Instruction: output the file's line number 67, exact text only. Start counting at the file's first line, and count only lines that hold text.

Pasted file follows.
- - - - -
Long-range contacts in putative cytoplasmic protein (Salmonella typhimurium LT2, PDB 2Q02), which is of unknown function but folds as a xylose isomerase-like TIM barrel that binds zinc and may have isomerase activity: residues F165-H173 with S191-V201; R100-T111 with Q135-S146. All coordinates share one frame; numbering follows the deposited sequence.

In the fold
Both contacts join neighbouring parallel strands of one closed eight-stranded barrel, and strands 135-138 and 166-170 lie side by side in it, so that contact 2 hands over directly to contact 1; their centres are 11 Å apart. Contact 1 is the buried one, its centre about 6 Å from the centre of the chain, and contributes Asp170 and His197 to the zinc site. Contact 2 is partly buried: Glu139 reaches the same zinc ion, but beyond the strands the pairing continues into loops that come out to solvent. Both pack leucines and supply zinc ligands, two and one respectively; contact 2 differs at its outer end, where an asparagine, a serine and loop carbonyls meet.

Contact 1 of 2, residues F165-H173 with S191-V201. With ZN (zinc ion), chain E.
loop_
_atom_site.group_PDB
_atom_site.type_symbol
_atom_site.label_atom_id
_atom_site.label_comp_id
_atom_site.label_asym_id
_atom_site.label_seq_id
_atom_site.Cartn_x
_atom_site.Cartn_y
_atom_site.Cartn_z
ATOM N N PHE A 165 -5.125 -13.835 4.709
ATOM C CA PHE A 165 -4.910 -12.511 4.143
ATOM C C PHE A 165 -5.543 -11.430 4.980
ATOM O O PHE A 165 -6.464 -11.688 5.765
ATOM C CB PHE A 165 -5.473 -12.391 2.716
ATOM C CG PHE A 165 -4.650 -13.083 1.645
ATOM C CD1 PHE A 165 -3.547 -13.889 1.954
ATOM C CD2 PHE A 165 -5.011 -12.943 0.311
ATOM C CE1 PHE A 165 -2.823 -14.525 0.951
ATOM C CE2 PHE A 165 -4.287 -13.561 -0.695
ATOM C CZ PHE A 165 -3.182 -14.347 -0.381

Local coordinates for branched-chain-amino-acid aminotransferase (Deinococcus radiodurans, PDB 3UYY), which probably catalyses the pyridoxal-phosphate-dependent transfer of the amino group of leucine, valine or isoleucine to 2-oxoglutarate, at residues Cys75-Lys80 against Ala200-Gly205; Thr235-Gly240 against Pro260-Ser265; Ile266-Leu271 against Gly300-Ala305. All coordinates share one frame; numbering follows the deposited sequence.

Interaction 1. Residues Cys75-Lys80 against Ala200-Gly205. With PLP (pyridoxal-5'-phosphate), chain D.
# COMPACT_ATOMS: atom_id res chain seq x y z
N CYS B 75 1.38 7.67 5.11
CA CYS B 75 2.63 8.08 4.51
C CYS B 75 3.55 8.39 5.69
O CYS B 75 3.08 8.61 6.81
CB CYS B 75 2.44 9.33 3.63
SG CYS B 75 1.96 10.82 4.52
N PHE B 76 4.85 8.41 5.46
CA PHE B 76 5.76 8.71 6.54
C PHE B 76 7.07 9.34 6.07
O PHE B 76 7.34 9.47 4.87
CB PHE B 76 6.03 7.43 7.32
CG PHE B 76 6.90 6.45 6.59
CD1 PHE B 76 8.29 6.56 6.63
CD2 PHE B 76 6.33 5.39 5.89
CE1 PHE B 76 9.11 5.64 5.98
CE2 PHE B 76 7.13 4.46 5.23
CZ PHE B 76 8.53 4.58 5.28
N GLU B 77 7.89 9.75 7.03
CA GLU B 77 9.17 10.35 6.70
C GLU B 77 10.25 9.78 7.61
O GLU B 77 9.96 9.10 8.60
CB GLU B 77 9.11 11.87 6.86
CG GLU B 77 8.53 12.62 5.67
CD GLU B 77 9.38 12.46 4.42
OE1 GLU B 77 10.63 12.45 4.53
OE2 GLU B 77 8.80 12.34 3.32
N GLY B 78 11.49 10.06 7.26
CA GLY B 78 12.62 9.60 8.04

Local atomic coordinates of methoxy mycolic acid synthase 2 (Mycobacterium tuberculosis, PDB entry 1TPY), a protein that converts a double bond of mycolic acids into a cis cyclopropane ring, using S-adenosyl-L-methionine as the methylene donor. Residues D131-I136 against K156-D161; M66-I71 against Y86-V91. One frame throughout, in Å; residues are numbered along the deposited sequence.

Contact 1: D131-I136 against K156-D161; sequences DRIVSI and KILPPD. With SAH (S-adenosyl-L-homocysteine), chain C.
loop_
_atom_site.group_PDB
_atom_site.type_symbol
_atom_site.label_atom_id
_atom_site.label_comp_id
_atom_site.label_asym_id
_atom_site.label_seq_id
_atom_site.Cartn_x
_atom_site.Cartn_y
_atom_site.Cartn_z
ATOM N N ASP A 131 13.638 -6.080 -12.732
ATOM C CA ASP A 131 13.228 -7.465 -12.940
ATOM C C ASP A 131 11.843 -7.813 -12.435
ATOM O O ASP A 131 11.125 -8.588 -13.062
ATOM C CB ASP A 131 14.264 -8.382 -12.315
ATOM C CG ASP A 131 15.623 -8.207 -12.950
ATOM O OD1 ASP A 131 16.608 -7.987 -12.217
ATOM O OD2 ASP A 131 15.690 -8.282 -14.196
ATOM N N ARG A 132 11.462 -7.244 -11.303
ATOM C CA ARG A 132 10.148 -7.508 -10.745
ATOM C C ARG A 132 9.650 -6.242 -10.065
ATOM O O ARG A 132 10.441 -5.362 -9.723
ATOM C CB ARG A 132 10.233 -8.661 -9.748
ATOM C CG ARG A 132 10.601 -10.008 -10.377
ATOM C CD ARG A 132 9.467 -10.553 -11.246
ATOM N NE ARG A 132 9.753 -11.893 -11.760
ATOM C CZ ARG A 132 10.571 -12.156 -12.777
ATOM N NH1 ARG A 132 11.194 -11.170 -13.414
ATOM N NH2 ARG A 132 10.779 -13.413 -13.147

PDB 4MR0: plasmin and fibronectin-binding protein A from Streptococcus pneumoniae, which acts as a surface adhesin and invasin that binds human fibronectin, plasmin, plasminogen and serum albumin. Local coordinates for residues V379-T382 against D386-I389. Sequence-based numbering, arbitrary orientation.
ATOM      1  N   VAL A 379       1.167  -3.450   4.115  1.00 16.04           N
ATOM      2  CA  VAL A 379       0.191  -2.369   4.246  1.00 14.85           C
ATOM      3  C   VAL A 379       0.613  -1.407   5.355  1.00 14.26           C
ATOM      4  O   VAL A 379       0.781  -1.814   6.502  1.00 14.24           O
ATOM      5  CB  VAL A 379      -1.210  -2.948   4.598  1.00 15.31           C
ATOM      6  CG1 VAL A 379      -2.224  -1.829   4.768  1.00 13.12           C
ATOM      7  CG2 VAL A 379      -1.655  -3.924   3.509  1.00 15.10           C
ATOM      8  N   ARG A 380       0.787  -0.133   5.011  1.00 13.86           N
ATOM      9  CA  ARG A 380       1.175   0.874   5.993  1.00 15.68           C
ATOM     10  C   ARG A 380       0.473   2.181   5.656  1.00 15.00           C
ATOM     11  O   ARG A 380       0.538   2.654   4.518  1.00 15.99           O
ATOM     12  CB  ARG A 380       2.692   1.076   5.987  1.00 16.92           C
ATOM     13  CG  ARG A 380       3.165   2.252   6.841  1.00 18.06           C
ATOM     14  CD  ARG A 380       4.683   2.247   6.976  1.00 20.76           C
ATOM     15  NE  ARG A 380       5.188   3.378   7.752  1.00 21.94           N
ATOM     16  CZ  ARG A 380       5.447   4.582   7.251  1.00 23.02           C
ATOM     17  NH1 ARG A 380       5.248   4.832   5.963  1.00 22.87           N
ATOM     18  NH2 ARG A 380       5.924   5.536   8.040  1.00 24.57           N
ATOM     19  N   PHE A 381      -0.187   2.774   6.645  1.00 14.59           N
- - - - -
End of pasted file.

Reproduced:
_atom_site.Cartn_y